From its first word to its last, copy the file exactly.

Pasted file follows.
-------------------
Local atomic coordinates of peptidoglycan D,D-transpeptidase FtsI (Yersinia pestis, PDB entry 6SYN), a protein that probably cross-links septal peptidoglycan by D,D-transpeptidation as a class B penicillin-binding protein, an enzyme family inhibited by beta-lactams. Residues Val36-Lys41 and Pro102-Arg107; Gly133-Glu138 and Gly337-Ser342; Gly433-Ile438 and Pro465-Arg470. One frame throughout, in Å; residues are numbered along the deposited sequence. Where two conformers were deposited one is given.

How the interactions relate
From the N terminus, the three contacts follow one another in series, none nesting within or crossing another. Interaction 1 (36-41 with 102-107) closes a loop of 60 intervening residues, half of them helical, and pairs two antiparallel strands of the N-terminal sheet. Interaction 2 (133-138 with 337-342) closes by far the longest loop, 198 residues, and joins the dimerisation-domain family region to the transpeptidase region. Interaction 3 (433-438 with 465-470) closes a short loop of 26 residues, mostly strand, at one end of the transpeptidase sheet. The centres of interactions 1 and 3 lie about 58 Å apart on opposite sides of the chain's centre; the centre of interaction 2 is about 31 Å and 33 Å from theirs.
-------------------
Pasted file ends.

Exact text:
Local atomic coordinates of peptidoglycan D,D-transpeptidase FtsI (Yersinia pestis, PDB entry 6SYN), a protein that probably cross-links septal peptidoglycan by D,D-transpeptidation as a class B penicillin-binding protein, an enzyme family inhibited by beta-lactams. Residues Val36-Lys41 and Pro102-Arg107; Gly133-Glu138 and Gly337-Ser342; Gly433-Ile438 and Pro465-Arg470. One frame throughout, in Å; residues are numbered along the deposited sequence. Where two conformers were deposited one is given.

How the interactions relate
From the N terminus, the three contacts follow one another in series, none nesting within or crossing another. Interaction 1 (36-41 with 102-107) closes a loop of 60 intervening residues, half of them helical, and pairs two antiparallel strands of the N-terminal sheet. Interaction 2 (133-138 with 337-342) closes by far the longest loop, 198 residues, and joins the dimerisation-domain family region to the transpeptidase region. Interaction 3 (433-438 with 465-470) closes a short loop of 26 residues, mostly strand, at one end of the transpeptidase sheet. The centres of interactions 1 and 3 lie about 58 Å apart on opposite sides of the chain's centre; the centre of interaction 2 is about 31 Å and 33 Å from theirs.